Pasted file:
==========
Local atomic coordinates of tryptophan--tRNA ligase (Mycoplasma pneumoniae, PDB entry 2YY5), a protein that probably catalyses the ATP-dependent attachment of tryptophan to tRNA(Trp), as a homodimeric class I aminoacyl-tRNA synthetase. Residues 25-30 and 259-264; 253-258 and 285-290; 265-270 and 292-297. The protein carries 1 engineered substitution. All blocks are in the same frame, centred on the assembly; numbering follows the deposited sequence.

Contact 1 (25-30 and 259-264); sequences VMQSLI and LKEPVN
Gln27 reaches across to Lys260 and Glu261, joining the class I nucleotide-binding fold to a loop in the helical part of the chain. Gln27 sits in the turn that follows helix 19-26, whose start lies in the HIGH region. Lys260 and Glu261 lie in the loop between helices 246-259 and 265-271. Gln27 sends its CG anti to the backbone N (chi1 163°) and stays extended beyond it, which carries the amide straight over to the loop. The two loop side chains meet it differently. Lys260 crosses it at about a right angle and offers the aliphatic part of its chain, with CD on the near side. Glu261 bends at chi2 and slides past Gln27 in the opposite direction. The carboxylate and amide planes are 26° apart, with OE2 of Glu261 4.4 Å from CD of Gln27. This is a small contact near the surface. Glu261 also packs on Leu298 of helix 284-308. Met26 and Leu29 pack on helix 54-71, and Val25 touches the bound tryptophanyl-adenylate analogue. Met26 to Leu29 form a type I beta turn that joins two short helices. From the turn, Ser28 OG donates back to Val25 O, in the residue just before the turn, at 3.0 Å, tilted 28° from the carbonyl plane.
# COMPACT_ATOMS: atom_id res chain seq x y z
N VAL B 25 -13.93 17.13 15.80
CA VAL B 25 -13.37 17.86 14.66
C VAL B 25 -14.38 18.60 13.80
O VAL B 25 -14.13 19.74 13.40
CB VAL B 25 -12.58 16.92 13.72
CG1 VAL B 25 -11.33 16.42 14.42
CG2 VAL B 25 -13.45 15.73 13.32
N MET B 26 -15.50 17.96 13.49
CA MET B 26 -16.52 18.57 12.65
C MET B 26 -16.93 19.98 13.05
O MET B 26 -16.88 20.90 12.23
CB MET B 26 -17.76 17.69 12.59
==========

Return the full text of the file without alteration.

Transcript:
Local atomic coordinates of tryptophan--tRNA ligase (Mycoplasma pneumoniae, PDB entry 2YY5), a protein that probably catalyses the ATP-dependent attachment of tryptophan to tRNA(Trp), as a homodimeric class I aminoacyl-tRNA synthetase. Residues 25-30 and 259-264; 253-258 and 285-290; 265-270 and 292-297. The protein carries 1 engineered substitution. All blocks are in the same frame, centred on the assembly; numbering follows the deposited sequence.

Contact 1 (25-30 and 259-264); sequences VMQSLI and LKEPVN
Gln27 reaches across to Lys260 and Glu261, joining the class I nucleotide-binding fold to a loop in the helical part of the chain. Gln27 sits in the turn that follows helix 19-26, whose start lies in the HIGH region. Lys260 and Glu261 lie in the loop between helices 246-259 and 265-271. Gln27 sends its CG anti to the backbone N (chi1 163°) and stays extended beyond it, which carries the amide straight over to the loop. The two loop side chains meet it differently. Lys260 crosses it at about a right angle and offers the aliphatic part of its chain, with CD on the near side. Glu261 bends at chi2 and slides past Gln27 in the opposite direction. The carboxylate and amide planes are 26° apart, with OE2 of Glu261 4.4 Å from CD of Gln27. This is a small contact near the surface. Glu261 also packs on Leu298 of helix 284-308. Met26 and Leu29 pack on helix 54-71, and Val25 touches the bound tryptophanyl-adenylate analogue. Met26 to Leu29 form a type I beta turn that joins two short helices. From the turn, Ser28 OG donates back to Val25 O, in the residue just before the turn, at 3.0 Å, tilted 28° from the carbonyl plane.
# COMPACT_ATOMS: atom_id res chain seq x y z
N VAL B 25 -13.93 17.13 15.80
CA VAL B 25 -13.37 17.86 14.66
C VAL B 25 -14.38 18.60 13.80
O VAL B 25 -14.13 19.74 13.40
CB VAL B 25 -12.58 16.92 13.72
CG1 VAL B 25 -11.33 16.42 14.42
CG2 VAL B 25 -13.45 15.73 13.32
N MET B 26 -15.50 17.96 13.49
CA MET B 26 -16.52 18.57 12.65
C MET B 26 -16.93 19.98 13.05
O MET B 26 -16.88 20.90 12.23
CB MET B 26 -17.76 17.69 12.59